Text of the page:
Former Montreal Alouettes head coach Khari Jones has taken his mid-season firing in stride, but that doesn’t mean he agrees with the justification for it.
General manager Danny Maciocia cut Jones loose following a 1-3 start to the 2022 season, citing pervasive discipline issues that were costing the team. In an interview with Herb Zurkowsky of the Montreal Gazette this week, Jones pushed back against those claims.
“It bothers me that my name became synonymous (with that) and people started talking about the discipline,” he said. “I take issue with that. People start thinking of you as an undisciplined person or someone who promotes it. A lot of different things were involved. If we had guys who were crazy off the field, getting in trouble or there were a bunch of suspensions … We had high penalty totals on special teams, where he had young guys. Those same guys are now doing well.”
The Alouettes were the second most heavily penalized team in 2021, picking up 129 infractions for a league-worst 1,263 yards against. In the first four games of the 2022 season, Jones’ team committed 32 penalties for 275 yards, but the issue didn’t stop with his departure.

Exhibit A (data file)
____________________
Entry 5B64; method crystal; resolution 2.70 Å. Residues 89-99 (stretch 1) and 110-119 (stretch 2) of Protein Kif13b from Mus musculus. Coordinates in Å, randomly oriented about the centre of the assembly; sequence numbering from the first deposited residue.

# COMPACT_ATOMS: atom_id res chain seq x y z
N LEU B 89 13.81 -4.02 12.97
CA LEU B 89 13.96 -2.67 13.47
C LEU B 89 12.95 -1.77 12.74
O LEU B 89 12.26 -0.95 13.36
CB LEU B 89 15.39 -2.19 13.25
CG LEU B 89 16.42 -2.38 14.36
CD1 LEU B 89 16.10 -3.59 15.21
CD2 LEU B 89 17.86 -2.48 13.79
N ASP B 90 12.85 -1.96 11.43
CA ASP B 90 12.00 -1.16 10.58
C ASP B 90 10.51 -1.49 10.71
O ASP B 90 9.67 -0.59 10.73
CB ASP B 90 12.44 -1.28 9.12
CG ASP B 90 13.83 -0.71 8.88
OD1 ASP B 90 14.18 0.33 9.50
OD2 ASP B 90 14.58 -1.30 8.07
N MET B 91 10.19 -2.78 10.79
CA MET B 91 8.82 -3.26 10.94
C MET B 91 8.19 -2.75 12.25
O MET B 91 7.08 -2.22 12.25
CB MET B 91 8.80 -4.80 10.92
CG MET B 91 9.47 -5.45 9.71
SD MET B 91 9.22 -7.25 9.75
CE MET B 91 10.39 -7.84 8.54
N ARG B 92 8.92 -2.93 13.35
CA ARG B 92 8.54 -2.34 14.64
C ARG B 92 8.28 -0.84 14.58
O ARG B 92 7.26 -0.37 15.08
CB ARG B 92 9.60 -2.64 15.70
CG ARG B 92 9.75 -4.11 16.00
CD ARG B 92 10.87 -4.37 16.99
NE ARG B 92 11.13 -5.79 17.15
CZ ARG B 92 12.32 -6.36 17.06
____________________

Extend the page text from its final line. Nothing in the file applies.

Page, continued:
In the two games since Maciocia took over the sidelines himself, the team has been flagged 21 times for a whopping 301 yards. That would suggest that the problem extended far beyond the head coach.
“When you’re hanging your hat by saying he runs an undisciplined team, I take issue with that,” Jones insisted. “Did I just become an undisciplined coach? That became kind of the rallying point and that was a little unfair.”
Jones was hired as the offensive coordinator in Montreal in 2018 and earned a surprise promotion to head coach one week before the start of the 2019 season when the club parted ways with Mike Sherman.
He would go on to make consecutive playoff appearances and posted an 18-18 regular-season record at the helm, but managed to go just 2-7 in his last nine games.
A hold-over from the club’s previous regime, Jones was never Maciocia’s choice for head coach and many believed his firing was an inevitability entering the season. Already in possession of new employment as a football operations consultant with the East Division rival Hamilton Tiger-Cats, Jones expressed disappointment in the way his tenure in Montreal ended but pride in the results.
“I knew the situation I came into and accepted that. I knew this could happen,” he acknowledged.
“I feel good about the job I did and walk away feeling good about it. I don’t dwell or worry about the other stuff and I won’t talk badly about anybody I worked with. I’m OK with it.”